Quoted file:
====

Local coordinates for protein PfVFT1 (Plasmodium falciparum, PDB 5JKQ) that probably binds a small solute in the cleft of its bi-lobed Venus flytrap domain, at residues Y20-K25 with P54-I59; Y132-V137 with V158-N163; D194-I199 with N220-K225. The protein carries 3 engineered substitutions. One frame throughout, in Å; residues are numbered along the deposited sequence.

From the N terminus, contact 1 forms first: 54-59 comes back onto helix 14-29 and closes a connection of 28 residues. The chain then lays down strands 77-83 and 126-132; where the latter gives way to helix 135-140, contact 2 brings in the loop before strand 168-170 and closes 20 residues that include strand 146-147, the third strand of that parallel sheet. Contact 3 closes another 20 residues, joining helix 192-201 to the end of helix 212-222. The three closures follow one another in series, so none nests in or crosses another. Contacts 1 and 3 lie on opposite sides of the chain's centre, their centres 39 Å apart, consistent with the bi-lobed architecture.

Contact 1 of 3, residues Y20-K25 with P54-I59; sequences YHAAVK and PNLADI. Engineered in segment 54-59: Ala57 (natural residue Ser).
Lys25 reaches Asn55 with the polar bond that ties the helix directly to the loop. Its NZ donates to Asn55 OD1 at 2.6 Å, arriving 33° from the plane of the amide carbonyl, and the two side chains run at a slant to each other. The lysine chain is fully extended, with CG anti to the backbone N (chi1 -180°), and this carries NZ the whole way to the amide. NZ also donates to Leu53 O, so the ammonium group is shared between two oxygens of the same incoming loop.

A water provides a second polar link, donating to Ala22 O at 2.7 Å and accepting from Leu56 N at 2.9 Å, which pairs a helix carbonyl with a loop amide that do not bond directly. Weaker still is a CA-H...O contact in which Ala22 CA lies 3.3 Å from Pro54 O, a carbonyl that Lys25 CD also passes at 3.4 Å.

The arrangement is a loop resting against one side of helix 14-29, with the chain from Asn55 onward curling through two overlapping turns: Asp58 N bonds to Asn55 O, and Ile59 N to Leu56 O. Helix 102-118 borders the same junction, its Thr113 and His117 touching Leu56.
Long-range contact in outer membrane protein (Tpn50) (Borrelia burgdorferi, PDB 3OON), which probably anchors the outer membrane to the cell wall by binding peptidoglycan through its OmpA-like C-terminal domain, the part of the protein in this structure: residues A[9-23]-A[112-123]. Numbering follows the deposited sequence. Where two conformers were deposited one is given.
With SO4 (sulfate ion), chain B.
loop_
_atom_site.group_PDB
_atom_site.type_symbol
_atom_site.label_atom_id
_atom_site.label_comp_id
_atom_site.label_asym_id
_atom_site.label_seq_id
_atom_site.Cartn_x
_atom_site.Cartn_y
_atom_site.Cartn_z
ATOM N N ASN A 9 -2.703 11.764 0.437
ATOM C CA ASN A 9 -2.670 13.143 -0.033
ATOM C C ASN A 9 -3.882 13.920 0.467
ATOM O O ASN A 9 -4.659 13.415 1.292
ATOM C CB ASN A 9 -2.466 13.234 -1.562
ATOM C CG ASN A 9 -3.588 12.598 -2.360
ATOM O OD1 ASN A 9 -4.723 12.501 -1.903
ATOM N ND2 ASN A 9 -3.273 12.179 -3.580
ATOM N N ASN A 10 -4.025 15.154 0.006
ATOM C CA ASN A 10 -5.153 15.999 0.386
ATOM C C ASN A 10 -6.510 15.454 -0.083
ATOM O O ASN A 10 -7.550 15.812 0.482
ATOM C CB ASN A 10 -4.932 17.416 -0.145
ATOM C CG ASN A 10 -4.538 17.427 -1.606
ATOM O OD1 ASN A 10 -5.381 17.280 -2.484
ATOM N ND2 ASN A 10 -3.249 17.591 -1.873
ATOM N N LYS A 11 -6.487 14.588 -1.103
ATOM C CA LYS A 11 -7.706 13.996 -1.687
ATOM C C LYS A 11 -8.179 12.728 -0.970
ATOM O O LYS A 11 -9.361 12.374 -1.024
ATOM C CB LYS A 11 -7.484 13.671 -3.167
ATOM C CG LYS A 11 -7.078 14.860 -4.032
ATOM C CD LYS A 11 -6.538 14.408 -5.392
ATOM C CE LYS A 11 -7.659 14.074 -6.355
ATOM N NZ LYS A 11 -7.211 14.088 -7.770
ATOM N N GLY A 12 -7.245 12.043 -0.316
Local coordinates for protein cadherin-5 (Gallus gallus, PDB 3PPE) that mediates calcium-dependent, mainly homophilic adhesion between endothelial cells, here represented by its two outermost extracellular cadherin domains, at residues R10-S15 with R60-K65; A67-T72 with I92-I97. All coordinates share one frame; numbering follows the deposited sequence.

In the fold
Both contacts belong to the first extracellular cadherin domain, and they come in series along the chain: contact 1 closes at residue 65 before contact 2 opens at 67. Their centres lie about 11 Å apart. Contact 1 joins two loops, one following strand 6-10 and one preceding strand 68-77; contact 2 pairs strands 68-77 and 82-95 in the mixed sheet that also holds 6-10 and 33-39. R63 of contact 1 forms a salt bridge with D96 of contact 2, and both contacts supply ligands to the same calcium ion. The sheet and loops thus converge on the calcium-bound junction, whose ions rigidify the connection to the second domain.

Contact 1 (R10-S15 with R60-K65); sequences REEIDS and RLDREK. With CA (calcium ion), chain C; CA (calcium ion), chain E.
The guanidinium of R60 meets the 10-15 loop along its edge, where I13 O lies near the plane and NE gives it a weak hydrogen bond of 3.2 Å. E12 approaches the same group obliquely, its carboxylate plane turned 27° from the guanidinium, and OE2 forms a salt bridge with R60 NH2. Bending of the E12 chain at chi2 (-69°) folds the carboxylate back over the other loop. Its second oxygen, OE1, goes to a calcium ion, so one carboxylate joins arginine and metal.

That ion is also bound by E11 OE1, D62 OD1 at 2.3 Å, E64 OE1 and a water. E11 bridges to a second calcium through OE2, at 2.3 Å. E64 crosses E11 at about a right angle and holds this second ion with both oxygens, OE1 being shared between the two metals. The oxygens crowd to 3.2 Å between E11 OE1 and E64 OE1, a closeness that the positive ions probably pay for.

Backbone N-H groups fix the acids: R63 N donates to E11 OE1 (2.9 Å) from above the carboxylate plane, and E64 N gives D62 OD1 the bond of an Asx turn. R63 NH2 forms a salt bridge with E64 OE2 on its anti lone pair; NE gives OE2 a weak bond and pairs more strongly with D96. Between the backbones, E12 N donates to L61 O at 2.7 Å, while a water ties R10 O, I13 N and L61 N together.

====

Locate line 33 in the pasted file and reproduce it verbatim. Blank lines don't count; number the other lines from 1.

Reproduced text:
ATOM O OD1 ASN A 10 -5.381 17.280 -2.484